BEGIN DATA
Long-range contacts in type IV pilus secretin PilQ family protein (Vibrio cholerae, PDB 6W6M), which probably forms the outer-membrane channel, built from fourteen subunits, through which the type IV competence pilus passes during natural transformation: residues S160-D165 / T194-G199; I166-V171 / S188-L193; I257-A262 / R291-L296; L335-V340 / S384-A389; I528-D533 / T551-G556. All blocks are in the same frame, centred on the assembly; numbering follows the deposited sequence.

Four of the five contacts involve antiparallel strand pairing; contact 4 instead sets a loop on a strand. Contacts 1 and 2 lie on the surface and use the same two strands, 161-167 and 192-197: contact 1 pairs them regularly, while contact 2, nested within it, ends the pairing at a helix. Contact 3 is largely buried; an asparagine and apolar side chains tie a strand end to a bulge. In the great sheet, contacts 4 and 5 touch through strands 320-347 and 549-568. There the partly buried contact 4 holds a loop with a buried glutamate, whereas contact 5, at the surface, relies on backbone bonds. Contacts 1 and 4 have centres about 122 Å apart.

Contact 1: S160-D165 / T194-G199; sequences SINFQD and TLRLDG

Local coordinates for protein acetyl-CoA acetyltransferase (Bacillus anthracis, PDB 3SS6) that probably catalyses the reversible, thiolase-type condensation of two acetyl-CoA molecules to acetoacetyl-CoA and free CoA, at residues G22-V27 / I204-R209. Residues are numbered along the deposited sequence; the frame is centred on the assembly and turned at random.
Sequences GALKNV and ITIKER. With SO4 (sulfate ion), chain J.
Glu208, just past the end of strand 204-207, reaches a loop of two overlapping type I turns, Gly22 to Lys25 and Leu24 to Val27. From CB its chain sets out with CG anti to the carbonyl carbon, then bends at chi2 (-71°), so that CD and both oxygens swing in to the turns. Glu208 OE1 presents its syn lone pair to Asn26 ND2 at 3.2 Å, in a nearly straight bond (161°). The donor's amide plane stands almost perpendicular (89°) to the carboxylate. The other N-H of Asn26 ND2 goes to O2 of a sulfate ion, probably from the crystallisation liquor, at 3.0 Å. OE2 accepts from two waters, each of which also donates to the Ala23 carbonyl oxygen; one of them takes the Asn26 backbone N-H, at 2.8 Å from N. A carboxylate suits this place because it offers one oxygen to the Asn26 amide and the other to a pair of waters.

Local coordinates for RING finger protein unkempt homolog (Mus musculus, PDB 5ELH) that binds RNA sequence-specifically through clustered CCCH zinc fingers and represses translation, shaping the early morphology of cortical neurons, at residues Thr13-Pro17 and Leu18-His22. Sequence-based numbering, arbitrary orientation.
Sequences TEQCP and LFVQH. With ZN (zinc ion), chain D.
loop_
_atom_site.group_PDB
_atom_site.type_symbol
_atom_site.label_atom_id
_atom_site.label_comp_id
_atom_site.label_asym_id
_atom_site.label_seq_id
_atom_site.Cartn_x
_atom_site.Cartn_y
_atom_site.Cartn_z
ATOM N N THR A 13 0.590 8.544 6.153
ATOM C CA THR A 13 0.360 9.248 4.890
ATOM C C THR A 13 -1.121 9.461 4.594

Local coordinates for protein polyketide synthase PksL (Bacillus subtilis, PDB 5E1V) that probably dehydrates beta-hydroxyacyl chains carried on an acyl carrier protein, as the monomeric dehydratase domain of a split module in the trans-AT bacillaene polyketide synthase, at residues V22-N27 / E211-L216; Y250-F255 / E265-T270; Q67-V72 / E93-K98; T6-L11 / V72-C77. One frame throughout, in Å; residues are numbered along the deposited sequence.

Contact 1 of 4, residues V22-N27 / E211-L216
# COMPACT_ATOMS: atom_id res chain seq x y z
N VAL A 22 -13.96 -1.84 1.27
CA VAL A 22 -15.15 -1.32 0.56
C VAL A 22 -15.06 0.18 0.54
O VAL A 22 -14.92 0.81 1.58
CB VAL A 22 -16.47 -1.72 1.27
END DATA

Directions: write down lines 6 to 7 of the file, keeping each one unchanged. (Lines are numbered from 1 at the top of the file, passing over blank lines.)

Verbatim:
Glu208, just past the end of strand 204-207, reaches a loop of two overlapping type I turns, Gly22 to Lys25 and Leu24 to Val27. From CB its chain sets out with CG anti to the carbonyl carbon, then bends at chi2 (-71°), so that CD and both oxygens swing in to the turns. Glu208 OE1 presents its syn lone pair to Asn26 ND2 at 3.2 Å, in a nearly straight bond (161°). The donor's amide plane stands almost perpendicular (89°) to the carboxylate. The other N-H of Asn26 ND2 goes to O2 of a sulfate ion, probably from the crystallisation liquor, at 3.0 Å. OE2 accepts from two waters, each of which also donates to the Ala23 carbonyl oxygen; one of them takes the Asn26 backbone N-H, at 2.8 Å from N. A carboxylate suits this place because it offers one oxygen to the Asn26 amide and the other to a pair of waters.

Local coordinates for RING finger protein unkempt homolog (Mus musculus, PDB 5ELH) that binds RNA sequence-specifically through clustered CCCH zinc fingers and represses translation, shaping the early morphology of cortical neurons, at residues Thr13-Pro17 and Leu18-His22. Sequence-based numbering, arbitrary orientation.